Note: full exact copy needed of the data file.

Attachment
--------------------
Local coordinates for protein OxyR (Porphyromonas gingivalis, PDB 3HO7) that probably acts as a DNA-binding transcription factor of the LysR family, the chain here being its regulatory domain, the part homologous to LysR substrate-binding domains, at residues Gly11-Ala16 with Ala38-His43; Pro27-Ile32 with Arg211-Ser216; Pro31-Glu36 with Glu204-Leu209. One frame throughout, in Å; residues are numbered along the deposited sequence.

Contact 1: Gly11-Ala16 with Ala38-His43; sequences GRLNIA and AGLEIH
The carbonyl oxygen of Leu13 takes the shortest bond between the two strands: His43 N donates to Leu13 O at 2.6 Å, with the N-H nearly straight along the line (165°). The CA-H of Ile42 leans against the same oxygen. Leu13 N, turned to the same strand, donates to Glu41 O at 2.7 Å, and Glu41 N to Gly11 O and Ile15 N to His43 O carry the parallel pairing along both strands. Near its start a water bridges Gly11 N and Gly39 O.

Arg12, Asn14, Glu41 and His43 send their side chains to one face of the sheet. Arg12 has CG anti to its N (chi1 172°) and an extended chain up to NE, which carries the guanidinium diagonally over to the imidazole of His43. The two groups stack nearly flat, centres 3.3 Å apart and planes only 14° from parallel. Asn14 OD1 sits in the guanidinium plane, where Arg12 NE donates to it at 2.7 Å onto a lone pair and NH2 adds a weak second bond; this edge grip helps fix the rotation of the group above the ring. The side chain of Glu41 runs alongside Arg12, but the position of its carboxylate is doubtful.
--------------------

Local coordinates for protein OxyR (Porphyromonas gingivalis, PDB 3HO7) that probably acts as a DNA-binding transcription factor of the LysR family, the chain here being its regulatory domain, the part homologous to LysR substrate-binding domains, at residues Gly11-Ala16 with Ala38-His43; Pro27-Ile32 with Arg211-Ser216; Pro31-Glu36 with Glu204-Leu209. One frame throughout, in Å; residues are numbered along the deposited sequence.

Contact 1: Gly11-Ala16 with Ala38-His43; sequences GRLNIA and AGLEIH
The carbonyl oxygen of Leu13 takes the shortest bond between the two strands: His43 N donates to Leu13 O at 2.6 Å, with the N-H nearly straight along the line (165°). The CA-H of Ile42 leans against the same oxygen. Leu13 N, turned to the same strand, donates to Glu41 O at 2.7 Å, and Glu41 N to Gly11 O and Ile15 N to His43 O carry the parallel pairing along both strands. Near its start a water bridges Gly11 N and Gly39 O.

Arg12, Asn14, Glu41 and His43 send their side chains to one face of the sheet. Arg12 has CG anti to its N (chi1 172°) and an extended chain up to NE, which carries the guanidinium diagonally over to the imidazole of His43. The two groups stack nearly flat, centres 3.3 Å apart and planes only 14° from parallel. Asn14 OD1 sits in the guanidinium plane, where Arg12 NE donates to it at 2.7 Å onto a lone pair and NH2 adds a weak second bond; this edge grip helps fix the rotation of the group above the ring. The side chain of Glu41 runs alongside Arg12, but the position of its carboxylate is doubtful.